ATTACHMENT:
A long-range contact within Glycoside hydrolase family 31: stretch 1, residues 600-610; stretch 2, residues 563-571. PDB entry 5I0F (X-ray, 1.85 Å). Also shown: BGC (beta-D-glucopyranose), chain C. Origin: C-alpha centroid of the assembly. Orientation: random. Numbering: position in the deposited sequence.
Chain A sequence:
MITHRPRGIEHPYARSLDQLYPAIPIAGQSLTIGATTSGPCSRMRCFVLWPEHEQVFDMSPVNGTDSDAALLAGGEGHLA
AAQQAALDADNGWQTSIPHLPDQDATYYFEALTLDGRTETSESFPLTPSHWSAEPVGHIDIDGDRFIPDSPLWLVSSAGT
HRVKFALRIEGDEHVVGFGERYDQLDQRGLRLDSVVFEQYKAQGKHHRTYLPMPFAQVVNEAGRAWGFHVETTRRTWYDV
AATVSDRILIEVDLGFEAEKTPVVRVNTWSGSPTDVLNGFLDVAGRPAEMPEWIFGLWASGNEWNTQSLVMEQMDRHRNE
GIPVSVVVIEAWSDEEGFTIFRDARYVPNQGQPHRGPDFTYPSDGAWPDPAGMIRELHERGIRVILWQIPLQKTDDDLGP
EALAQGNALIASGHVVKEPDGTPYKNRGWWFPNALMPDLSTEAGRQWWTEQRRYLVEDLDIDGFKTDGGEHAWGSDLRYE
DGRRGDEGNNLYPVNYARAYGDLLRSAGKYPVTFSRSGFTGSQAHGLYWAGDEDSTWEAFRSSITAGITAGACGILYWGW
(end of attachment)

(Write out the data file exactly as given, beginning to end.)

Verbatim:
A long-range contact within Glycoside hydrolase family 31: stretch 1, residues 600-610; stretch 2, residues 563-571. PDB entry 5I0F (X-ray, 1.85 Å). Also shown: BGC (beta-D-glucopyranose), chain C. Origin: C-alpha centroid of the assembly. Orientation: random. Numbering: position in the deposited sequence.
Chain A sequence:
MITHRPRGIEHPYARSLDQLYPAIPIAGQSLTIGATTSGPCSRMRCFVLWPEHEQVFDMSPVNGTDSDAALLAGGEGHLA
AAQQAALDADNGWQTSIPHLPDQDATYYFEALTLDGRTETSESFPLTPSHWSAEPVGHIDIDGDRFIPDSPLWLVSSAGT
HRVKFALRIEGDEHVVGFGERYDQLDQRGLRLDSVVFEQYKAQGKHHRTYLPMPFAQVVNEAGRAWGFHVETTRRTWYDV
AATVSDRILIEVDLGFEAEKTPVVRVNTWSGSPTDVLNGFLDVAGRPAEMPEWIFGLWASGNEWNTQSLVMEQMDRHRNE
GIPVSVVVIEAWSDEEGFTIFRDARYVPNQGQPHRGPDFTYPSDGAWPDPAGMIRELHERGIRVILWQIPLQKTDDDLGP
EALAQGNALIASGHVVKEPDGTPYKNRGWWFPNALMPDLSTEAGRQWWTEQRRYLVEDLDIDGFKTDGGEHAWGSDLRYE
DGRRGDEGNNLYPVNYARAYGDLLRSAGKYPVTFSRSGFTGSQAHGLYWAGDEDSTWEAFRSSITAGITAGACGILYWGW